Braven's prime rib will make meat-lovers think they have died and gone to heaven. Photos by GRAHAM HICKS/EDMONTON SUN

JW Marriott Hotel, Edmonton ICE District
10344-102 St.

No listed delivery

Hours:  Mon. to Fri. 11:30 a.m. to 2:30 pm., 5 p.m. to 11 p.m.
Sat. and Sun. 5 p.m. to 11 p.m.

Dinner for two, excluding beverages, tip and taxes: Basic, $60; loaded, $150

Food: 4.5 of 5 Suns
Ambience: 4 of 5 Suns
Service: 4 of 5 Suns


Braven, to our great relief, is all it’s cracked up to be.

The more formal of the lobby-level restaurants in the new, exciting JW Marriott Hotel, Braven is doing an extraordinarily good job of having something for everybody, of offering top-notch quality and dining satisfaction within the “something”.


Its traditional steakhouse selections – the five-to-14-ounce steaks, roast beef, lamb, 14 oz. pork chop, salmon and tuna entrees – are first-rate.  The 12-ounce prime rib is the best in the city.

But there’s also an array of interesting starters, mixing the traditional (steak tartare, artichoke and parmesan) with the adventurous (foie gras French toast, fried squid) with comfort (cornbread, mushroom soup).

Braven creatively offers its selection of raw or cooled seafood starters under an umbrella “ice bar” listing. Ice District. Get it?

The oysters arrived with the most garlicky dipping sauce ever. But good!!!

You can dig into the monster meats for your main, or be more restrained with interesting, non-threatening (and less expensive) entrees such as salmon, jumbo shrimp, a pasta Bolognese with chopped bison and beef. Of course, there’s the obligatory burger and a vegetarian dish.

Prices are closer to a high-end downtown steakhouse than Joey’s, as is to be expected in the formal dining room of a four-star hotel, the restaurant run by one of Canada’s top restaurant groups – Oliver & Bonacini.

That said, the  full-meal-deal options are competitive. Forty-nine dollars will get you the 12 oz. cut of prime rib with veggies, baked potato and a salad/soup starter.  For the same fixed price, $49, you can have a three-course evening, with a choice of appetizer, main and dessert.

Our party of four, after long discussion,  settled on sharing hot and ice bar starters and an ice wedge salad, plus individual entrees of a monster meat (the prime rib), Braven’s already-famous black cod filet, and a jumbo shrimp entrée. A yummy battered/deep-fried cheesecake dessert, smothered in berry compote, was shared by all.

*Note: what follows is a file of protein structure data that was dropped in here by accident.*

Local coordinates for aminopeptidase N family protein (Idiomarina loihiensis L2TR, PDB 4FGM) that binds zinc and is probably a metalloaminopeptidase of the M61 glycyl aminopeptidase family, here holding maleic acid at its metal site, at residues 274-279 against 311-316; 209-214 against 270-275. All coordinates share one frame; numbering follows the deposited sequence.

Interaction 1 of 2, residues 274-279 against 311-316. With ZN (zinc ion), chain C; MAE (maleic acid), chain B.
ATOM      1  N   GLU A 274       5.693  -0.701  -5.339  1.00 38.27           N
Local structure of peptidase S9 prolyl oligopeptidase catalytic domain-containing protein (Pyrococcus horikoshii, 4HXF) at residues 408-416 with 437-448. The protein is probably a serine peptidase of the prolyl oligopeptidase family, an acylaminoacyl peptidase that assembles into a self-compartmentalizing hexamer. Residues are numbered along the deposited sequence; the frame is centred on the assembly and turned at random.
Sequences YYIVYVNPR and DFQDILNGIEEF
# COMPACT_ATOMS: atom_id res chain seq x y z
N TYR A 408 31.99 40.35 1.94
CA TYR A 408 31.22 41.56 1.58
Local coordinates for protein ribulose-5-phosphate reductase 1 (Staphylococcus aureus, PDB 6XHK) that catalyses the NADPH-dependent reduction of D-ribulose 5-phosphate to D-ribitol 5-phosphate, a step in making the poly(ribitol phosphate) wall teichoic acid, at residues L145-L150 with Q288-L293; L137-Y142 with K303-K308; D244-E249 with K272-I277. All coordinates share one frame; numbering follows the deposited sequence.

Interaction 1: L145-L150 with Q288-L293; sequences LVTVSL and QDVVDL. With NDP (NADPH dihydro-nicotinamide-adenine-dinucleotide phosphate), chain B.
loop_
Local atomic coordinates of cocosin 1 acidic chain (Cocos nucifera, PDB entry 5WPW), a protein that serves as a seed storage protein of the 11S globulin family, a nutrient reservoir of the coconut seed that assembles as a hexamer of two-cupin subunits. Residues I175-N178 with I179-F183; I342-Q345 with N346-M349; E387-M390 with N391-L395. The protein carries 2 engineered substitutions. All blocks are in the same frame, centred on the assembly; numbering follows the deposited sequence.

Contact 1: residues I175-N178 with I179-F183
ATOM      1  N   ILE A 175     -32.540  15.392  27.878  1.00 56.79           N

Screetch, maple and sumac transform B.C. black cod into fish fantasy.

The kitchen did not let us down. The coastal oysters were crisp, cool, ringing with freshness and paired with an unbelievably garlicky sauce, yet the garlic was so darned addictive that we just kept on dipping.

The Hamachi sashimi tuna slices were delicate yet lively, having been frypan charred for a matter of seconds, cooled and delivered to our table in the same frypan.

The crab, shrimp and haddock cake is drawn from Braven executive chef Jeremy Korten’s comfort recipes,  yielding a familiar yet delicious crunchy warmth with a spritely dill-pickle tartar sauce like gramma used to make.  Familiar? Yes. Delicious? You bet.

About the luscious, medium-rare, one-inch thick, deeply marbled, hot (i.e. not buffet lukewarm) roast beef, taking up over half its plate, what more can be said but welcome to meat-eaters’ heaven, especially accompanied as it was by an elegant gravy (and leavened in the mouth by a robust Italian red wine).

The accompanying stuffed potato – creamed, buttered, mashed and broiler browned – couldn’t be better. The honey-glazed roasted carrots turned the tolerable into super-tasty morsels.

The maple syrup/screech/B.C. cod filets are not only pure Canadiana, but arguably the tastiest fish filets in town – only Sabor’s fish is as good. The Newfoundland screech with sumac spice is magical,  transforming the maple into a new, rich, savoury sauce that works wonders with this particular fish. The B.C. cod is super expensive ($46) but I’d be hard-pressed not to order it again and again.

The only disappointment was the blanketing of the plate under four tasty garlicky grilled jumbo shrimp with nothing but baby potatoes. The bites of escargot, carefully extracted from the potato field, worked well with the shrimp.

Too many ‘tatters under the jumbo shrimp.

On a Monday night, with no hockey game or concert in the next-door Rogers Place, Braven was still a good two-thirds full.  Defying the notion that young professionals are shunning meat, many tables were composed of young, well-dressed professionals – more women than men –  eating meat to beat the band.

A sweet – in this case deep-fried cheesecake with a berry compote – is necessary to complete a fine dinner.

Braven is expensive, but a drink-avoiding couple on a budget – judiciously sharing two starters and a main – could eat for $60 or $70. Plus the service and ambience are top-drawer.

Braven is a satisfying replacement for the late, great Hardware Grill.

High praise indeed!